Rewriting LazyWP: Lessons from the First Overhaul

A couple of weeks ago, I embarked on a journey to develop LazyWP, a tool that leverages curses and Python to create a terminal user interface for WordPress users. As any developer knows, the first iteration of a software project is rarely perfect, and mine was no exception. After some initial development, I found myself at a crossroads that many developers face: it was time for a rewrite.

This rewrite was a profound learning experience. I quickly discovered the importance of starting on a smaller scale before diving into full-scale implementation of features. By focusing on creating a solid foundation, I ensured that the core functionalities were robust and maintainable. This approach not only made the development process smoother but also enhanced my understanding of curses and object-oriented programming in Python.

To be more specific, I restructured the entire codebase and created methods that are much more logical and organized. Now, the code is (more or less) fully documented—a step I initially underestimated but found immensely helpful in the development process. Additionally, I implemented a pseudo-MVC pattern, which gathers all the necessary information and content beforehand, then efficiently displays it.

One of the key points in rewriting the code was the implementation of commands. It’s possible to develop dynamic imports for packages and call methods within those packages. This makes it surprisingly easy to create new implementations of wpcli commands, as seen in the plugins implementation. I aimed to make everything as clean and understandable as possible so others could adapt and contribute. However, I’m not entirely sure if my approach to dynamic package loading is correct. It seems straightforward, but Python’s intricacies can be tricky, and I’m still learning. Nonetheless, these lines of code are the core of the magic:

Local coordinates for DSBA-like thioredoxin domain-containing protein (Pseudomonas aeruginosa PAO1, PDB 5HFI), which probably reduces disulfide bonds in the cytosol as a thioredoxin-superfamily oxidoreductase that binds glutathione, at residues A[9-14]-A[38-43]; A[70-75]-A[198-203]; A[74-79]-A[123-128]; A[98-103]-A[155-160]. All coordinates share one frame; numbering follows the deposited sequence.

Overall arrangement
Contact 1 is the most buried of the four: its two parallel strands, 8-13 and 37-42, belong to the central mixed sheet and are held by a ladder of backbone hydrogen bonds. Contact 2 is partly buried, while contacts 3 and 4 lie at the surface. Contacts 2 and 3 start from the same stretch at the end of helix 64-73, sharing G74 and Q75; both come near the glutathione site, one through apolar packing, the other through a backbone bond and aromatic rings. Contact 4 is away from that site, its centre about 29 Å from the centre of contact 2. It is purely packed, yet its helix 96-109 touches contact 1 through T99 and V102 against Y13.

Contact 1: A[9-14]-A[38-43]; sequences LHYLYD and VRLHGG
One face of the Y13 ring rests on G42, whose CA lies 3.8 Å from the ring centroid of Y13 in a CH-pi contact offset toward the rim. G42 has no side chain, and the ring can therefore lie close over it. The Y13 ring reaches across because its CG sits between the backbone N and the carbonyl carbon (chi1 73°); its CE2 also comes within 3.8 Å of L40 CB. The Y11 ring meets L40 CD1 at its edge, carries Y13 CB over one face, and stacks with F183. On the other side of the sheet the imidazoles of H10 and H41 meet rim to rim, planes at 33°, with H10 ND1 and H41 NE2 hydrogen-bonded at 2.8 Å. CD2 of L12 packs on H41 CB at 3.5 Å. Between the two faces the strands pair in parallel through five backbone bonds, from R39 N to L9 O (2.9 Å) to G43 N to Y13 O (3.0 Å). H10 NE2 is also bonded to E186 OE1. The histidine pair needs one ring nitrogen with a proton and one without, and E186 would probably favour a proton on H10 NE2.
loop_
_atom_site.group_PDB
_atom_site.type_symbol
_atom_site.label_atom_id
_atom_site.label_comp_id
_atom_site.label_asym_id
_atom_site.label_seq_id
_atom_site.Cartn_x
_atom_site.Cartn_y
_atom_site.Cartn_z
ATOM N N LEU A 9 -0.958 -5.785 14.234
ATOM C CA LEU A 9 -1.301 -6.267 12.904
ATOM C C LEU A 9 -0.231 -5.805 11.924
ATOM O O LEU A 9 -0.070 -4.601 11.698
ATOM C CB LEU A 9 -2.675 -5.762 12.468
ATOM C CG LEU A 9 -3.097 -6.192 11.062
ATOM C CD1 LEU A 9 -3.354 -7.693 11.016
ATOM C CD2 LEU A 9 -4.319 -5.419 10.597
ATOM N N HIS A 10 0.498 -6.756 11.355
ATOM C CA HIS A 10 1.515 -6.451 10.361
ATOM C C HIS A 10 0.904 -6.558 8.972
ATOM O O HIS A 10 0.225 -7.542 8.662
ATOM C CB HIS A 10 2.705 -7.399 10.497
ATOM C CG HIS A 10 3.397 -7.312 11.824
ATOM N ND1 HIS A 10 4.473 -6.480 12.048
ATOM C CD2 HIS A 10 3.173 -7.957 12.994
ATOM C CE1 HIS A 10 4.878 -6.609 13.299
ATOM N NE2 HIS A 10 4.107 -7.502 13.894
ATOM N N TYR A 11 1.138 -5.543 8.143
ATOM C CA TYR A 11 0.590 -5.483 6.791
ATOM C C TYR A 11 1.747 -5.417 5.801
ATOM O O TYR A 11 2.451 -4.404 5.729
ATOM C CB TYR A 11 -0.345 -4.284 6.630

commands_path = self.lazywp_path + '/src/commands/'
commands = [name for _, name, _ in pkgutil.iter_modules([commands_path])]
for command in commands:
    self.log.debug(f" - {command}")
    command_package = importlib.import_module('src.commands.'+command)
    self.commands_modules[command] = command_package
    command_config = command_package.config()
    self.commands[command] = command_config

Anyway, I can now check off some items on my to-do list for this project:

  • Display help which aggregates the infos from the commands (press [?])
  • Methods to make usage of curses easier within the project
    • Tables
    • Modals
    • Confirmation Boxes
    • Alerts
  • Code comments (I am proud!)
  • Plugins
    • toggle auto update
    • installation of new plugins
  • Themes
    • update
    • update all
    • activate
    • deactivate
    • toggle auto update
    • install
    • remove

I’ve put together a small video of the current state:

lazywp demonstration

When I installed the “default” theme, LazyWP stopped working because wpcli threw numerous PHP Fatal Errors that weren’t caught anywhere. So, my next task is to check the health of the underlying WordPress installation before starting up LazyWP. I believe this will also create synergies with wpcli, as I’ve identified some related issues.

Unfortunately, I won’t have much time to work on the project in the coming months due to my upcoming bachelor thesis. If anyone is interested in contributing, please reach out! 🙂

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